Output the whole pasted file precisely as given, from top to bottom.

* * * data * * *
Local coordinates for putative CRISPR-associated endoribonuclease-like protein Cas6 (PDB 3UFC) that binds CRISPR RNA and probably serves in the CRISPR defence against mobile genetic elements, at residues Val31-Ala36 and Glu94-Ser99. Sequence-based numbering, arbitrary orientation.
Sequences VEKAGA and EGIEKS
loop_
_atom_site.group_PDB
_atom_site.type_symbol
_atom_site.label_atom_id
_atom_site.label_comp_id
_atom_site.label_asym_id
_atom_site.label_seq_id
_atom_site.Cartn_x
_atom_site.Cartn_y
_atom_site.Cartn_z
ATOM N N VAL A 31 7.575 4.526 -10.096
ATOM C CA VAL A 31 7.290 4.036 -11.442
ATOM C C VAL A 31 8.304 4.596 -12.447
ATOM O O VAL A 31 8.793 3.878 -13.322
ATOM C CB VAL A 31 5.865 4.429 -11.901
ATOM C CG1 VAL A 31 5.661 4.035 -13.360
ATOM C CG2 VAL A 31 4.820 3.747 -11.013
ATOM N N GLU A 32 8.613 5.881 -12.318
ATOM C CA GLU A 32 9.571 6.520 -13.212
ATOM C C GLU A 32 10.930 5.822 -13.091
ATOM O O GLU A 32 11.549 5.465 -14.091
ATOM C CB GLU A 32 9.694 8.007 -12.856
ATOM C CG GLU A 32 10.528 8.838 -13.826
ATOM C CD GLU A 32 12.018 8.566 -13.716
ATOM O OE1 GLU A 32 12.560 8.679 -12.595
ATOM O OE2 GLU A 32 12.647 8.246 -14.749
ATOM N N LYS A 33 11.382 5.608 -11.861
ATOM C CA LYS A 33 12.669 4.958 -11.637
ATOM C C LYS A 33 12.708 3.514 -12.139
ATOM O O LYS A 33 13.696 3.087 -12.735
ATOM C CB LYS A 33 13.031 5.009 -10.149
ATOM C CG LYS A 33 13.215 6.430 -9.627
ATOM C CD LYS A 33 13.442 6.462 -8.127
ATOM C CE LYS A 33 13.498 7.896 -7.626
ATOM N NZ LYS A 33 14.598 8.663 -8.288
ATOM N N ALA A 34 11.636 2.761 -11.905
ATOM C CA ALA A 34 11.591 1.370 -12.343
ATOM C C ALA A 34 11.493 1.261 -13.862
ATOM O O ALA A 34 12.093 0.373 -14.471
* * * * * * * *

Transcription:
Local coordinates for putative CRISPR-associated endoribonuclease-like protein Cas6 (PDB 3UFC) that binds CRISPR RNA and probably serves in the CRISPR defence against mobile genetic elements, at residues Val31-Ala36 and Glu94-Ser99. Sequence-based numbering, arbitrary orientation.
Sequences VEKAGA and EGIEKS
loop_
_atom_site.group_PDB
_atom_site.type_symbol
_atom_site.label_atom_id
_atom_site.label_comp_id
_atom_site.label_asym_id
_atom_site.label_seq_id
_atom_site.Cartn_x
_atom_site.Cartn_y
_atom_site.Cartn_z
ATOM N N VAL A 31 7.575 4.526 -10.096
ATOM C CA VAL A 31 7.290 4.036 -11.442
ATOM C C VAL A 31 8.304 4.596 -12.447
ATOM O O VAL A 31 8.793 3.878 -13.322
ATOM C CB VAL A 31 5.865 4.429 -11.901
ATOM C CG1 VAL A 31 5.661 4.035 -13.360
ATOM C CG2 VAL A 31 4.820 3.747 -11.013
ATOM N N GLU A 32 8.613 5.881 -12.318
ATOM C CA GLU A 32 9.571 6.520 -13.212
ATOM C C GLU A 32 10.930 5.822 -13.091
ATOM O O GLU A 32 11.549 5.465 -14.091
ATOM C CB GLU A 32 9.694 8.007 -12.856
ATOM C CG GLU A 32 10.528 8.838 -13.826
ATOM C CD GLU A 32 12.018 8.566 -13.716
ATOM O OE1 GLU A 32 12.560 8.679 -12.595
ATOM O OE2 GLU A 32 12.647 8.246 -14.749
ATOM N N LYS A 33 11.382 5.608 -11.861
ATOM C CA LYS A 33 12.669 4.958 -11.637
ATOM C C LYS A 33 12.708 3.514 -12.139
ATOM O O LYS A 33 13.696 3.087 -12.735
ATOM C CB LYS A 33 13.031 5.009 -10.149
ATOM C CG LYS A 33 13.215 6.430 -9.627
ATOM C CD LYS A 33 13.442 6.462 -8.127
ATOM C CE LYS A 33 13.498 7.896 -7.626
ATOM N NZ LYS A 33 14.598 8.663 -8.288
ATOM N N ALA A 34 11.636 2.761 -11.905
ATOM C CA ALA A 34 11.591 1.370 -12.343
ATOM C C ALA A 34 11.493 1.261 -13.862
ATOM O O ALA A 34 12.093 0.373 -14.471